At the time of my visit the People’s Committee-sponsored police boycott in the Lalgarh villages was well into its fifth month. But the air was clean of violence. The villagers were adamant the police would have to apologise for their brutality before earning the right to enter the villages. By the time of the November ambush the Left had lost its credibility and in place of an earlier loyalty there was seething anger. The story of Lalgarh’s impoverished people, at one time stout supporters of communists who left them high and dry, was not new. Even before I entered the villages a bone-rattling one-hour drive from Medinipur station over jagged roads was enough of a pointer to a nonchalant administration — continued slight towards the people, sowing the seeds of Maoist support. Inside Lalgarh villages a brand new health centre constructed three years ago stood stark without facilities and staff. Parts of the road leading to Lalgarh were still broken where activists had dug up the path in the first phase of the agitation.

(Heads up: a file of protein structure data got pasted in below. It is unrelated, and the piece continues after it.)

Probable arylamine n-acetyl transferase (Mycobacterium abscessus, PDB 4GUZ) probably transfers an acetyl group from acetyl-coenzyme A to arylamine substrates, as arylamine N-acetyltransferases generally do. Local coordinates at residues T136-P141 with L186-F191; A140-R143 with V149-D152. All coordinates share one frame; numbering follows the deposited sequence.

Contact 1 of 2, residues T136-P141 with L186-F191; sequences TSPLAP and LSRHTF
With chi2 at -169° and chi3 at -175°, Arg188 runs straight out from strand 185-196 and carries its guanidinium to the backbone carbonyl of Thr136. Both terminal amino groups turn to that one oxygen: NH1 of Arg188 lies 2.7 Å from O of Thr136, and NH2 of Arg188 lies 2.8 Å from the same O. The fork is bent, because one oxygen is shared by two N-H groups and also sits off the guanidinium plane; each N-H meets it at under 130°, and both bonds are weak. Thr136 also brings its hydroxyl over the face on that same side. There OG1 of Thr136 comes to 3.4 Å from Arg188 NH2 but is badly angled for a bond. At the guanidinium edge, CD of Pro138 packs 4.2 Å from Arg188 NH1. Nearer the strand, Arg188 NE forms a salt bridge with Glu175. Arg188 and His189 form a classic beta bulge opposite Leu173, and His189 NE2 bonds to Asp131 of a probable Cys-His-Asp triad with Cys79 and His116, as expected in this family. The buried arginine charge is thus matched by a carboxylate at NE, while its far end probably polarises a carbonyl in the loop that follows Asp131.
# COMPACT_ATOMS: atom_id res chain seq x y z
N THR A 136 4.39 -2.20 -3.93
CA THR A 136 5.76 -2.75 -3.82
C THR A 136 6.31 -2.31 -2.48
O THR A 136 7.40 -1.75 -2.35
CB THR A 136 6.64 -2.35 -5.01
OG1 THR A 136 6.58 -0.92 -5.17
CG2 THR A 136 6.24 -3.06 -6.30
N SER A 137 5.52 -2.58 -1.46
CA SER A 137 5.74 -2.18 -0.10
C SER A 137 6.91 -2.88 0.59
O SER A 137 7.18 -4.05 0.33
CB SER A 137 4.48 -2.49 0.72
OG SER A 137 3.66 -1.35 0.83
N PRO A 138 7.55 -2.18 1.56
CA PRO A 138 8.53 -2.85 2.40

The first thought that struck me as I entered the path hemmed on both sides by luminous green fields was the quiet and tranquillity of the place. Nothing corroborated the fear perception that danger would stalk every step once you stepped inside Lalgarh with your heart in your mouth. That horrifying transformation took place recently as Maoists ripped apart the upsurge from its democratic moorings, shoving people into the jaws of death. Suddenly they seemed to have taken over a movement, of which till yesterday, they were only a part.

Even in April, Maoists or Maoist sympathisers were among the people I spoke with; a veiled hint of suspicion did hang in the air; at the receiving end of the police since the late 90s, villagers did seem more than keen to sniff out possible police informers masquerading as visitors. But overriding all of this was a sense of optimism. General elections were approaching and apprehension was on the rise of a possible forced entry by security forces. The People’s Committee was going around villages in neighbouring areas trying to evolve a consensus on strategy. I found its members drawing up plans for the next meeting. Chhatradhar Mahato, committee chairperson, was relaxed, full of hope. Though only five-month old in this critical post, Mahato communicated with a great deal of articulation and clarity, separating the strands, often conflicting, in the movement. We sat in a mud hut, speaking of the road ahead, the plans of the People’s Committee; above all the influence and the hold of Maoists over the movement.